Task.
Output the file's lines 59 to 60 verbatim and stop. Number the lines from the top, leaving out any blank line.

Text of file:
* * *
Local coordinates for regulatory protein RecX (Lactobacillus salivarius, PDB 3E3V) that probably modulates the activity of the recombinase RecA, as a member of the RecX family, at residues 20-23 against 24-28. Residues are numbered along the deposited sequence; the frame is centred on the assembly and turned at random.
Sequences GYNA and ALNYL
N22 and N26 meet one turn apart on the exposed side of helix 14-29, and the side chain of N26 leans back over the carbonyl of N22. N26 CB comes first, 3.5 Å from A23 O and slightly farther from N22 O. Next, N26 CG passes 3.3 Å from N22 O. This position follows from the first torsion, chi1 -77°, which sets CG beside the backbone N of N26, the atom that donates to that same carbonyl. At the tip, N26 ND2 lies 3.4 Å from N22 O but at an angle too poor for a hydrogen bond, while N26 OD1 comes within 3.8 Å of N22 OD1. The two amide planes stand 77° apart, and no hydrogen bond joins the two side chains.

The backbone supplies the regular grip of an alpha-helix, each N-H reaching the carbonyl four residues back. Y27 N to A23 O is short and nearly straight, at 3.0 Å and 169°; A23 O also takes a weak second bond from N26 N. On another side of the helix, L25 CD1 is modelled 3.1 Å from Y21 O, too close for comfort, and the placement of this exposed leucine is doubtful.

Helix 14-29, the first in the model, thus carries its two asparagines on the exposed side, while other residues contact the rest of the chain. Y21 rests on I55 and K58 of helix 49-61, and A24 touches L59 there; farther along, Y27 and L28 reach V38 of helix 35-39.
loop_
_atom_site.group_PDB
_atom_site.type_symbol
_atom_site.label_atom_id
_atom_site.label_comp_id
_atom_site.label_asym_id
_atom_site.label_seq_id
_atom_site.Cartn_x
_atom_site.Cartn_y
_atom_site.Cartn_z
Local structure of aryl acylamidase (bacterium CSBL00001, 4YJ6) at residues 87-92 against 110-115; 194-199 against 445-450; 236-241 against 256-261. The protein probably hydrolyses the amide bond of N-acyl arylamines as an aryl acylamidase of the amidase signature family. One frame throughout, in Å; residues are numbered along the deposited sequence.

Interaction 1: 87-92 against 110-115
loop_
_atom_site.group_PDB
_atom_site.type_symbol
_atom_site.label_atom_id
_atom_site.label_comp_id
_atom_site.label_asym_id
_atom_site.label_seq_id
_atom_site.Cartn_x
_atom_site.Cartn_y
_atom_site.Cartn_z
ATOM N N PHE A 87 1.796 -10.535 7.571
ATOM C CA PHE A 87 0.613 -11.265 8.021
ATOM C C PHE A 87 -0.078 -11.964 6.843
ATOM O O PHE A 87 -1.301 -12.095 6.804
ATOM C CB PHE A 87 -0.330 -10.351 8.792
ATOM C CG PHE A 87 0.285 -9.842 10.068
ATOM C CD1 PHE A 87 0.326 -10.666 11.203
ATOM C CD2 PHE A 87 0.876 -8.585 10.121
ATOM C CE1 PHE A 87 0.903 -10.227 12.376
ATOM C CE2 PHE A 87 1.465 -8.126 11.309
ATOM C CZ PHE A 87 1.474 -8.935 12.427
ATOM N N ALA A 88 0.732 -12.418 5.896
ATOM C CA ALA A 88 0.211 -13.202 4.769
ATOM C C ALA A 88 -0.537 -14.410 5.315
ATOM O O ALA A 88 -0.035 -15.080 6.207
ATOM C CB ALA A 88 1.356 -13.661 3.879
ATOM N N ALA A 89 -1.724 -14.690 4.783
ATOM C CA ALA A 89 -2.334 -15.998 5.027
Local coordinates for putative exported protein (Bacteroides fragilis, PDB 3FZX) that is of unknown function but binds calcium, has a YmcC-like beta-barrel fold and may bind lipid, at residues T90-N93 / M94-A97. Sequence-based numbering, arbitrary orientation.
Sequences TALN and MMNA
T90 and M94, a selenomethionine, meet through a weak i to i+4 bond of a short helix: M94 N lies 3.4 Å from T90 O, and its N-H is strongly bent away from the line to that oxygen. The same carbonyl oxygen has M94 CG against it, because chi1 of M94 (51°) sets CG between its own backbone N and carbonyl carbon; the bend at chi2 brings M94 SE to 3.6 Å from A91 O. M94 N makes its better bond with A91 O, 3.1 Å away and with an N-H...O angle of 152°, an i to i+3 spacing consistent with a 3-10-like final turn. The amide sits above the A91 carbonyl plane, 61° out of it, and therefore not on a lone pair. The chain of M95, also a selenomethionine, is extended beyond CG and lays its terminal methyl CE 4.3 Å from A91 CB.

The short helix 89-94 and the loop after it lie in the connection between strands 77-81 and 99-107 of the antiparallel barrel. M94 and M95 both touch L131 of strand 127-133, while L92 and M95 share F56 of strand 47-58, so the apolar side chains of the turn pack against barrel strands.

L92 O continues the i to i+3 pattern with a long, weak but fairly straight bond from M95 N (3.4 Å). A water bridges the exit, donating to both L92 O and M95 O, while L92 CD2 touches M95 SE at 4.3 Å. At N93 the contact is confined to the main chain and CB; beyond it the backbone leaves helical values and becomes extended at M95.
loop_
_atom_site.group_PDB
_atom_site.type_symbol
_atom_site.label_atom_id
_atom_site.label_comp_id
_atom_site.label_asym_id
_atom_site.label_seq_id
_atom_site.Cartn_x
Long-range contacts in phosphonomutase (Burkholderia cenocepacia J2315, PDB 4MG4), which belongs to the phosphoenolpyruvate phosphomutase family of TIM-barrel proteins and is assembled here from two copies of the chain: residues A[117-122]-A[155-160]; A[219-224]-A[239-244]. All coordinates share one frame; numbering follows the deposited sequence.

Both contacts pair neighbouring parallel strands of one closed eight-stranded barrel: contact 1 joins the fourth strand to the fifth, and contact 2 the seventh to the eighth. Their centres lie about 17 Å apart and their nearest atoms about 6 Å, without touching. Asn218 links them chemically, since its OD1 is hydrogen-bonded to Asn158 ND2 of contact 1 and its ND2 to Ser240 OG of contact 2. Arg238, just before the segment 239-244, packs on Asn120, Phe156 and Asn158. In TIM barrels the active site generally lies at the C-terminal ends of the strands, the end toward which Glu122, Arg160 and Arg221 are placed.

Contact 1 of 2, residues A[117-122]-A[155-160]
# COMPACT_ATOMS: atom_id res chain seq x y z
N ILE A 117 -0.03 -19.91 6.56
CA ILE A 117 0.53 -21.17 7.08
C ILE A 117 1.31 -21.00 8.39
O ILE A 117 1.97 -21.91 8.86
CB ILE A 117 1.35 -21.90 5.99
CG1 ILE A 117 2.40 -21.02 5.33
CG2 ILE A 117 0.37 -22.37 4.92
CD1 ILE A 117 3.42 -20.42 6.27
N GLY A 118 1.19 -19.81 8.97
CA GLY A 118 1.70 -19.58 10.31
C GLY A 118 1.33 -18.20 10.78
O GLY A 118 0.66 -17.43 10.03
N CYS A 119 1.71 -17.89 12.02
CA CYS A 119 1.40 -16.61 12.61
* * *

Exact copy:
Long-range contacts in phosphonomutase (Burkholderia cenocepacia J2315, PDB 4MG4), which belongs to the phosphoenolpyruvate phosphomutase family of TIM-barrel proteins and is assembled here from two copies of the chain: residues A[117-122]-A[155-160]; A[219-224]-A[239-244]. All coordinates share one frame; numbering follows the deposited sequence.

Both contacts pair neighbouring parallel strands of one closed eight-stranded barrel: contact 1 joins the fourth strand to the fifth, and contact 2 the seventh to the eighth. Their centres lie about 17 Å apart and their nearest atoms about 6 Å, without touching. Asn218 links them chemically, since its OD1 is hydrogen-bonded to Asn158 ND2 of contact 1 and its ND2 to Ser240 OG of contact 2. Arg238, just before the segment 239-244, packs on Asn120, Phe156 and Asn158. In TIM barrels the active site generally lies at the C-terminal ends of the strands, the end toward which Glu122, Arg160 and Arg221 are placed.